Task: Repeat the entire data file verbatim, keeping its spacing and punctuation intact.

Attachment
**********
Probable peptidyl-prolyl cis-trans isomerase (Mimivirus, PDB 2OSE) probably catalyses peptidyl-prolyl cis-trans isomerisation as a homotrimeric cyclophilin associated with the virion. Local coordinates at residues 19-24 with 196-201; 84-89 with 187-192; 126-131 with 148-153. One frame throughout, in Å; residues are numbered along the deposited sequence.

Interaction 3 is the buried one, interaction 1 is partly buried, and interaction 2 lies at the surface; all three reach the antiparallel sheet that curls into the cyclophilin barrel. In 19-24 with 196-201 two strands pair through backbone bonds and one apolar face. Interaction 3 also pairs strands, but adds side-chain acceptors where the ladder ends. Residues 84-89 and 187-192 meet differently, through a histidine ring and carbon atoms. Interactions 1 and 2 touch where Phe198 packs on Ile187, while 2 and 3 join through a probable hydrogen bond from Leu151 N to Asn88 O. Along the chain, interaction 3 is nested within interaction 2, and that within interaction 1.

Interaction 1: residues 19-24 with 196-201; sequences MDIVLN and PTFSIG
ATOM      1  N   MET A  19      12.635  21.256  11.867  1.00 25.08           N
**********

Probable peptidyl-prolyl cis-trans isomerase (Mimivirus, PDB 2OSE) probably catalyses peptidyl-prolyl cis-trans isomerisation as a homotrimeric cyclophilin associated with the virion. Local coordinates at residues 19-24 with 196-201; 84-89 with 187-192; 126-131 with 148-153. One frame throughout, in Å; residues are numbered along the deposited sequence.

Interaction 3 is the buried one, interaction 1 is partly buried, and interaction 2 lies at the surface; all three reach the antiparallel sheet that curls into the cyclophilin barrel. In 19-24 with 196-201 two strands pair through backbone bonds and one apolar face. Interaction 3 also pairs strands, but adds side-chain acceptors where the ladder ends. Residues 84-89 and 187-192 meet differently, through a histidine ring and carbon atoms. Interactions 1 and 2 touch where Phe198 packs on Ile187, while 2 and 3 join through a probable hydrogen bond from Leu151 N to Asn88 O. Along the chain, interaction 3 is nested within interaction 2, and that within interaction 1.

Interaction 1: residues 19-24 with 196-201; sequences MDIVLN and PTFSIG
ATOM      1  N   MET A  19      12.635  21.256  11.867  1.00 25.08           N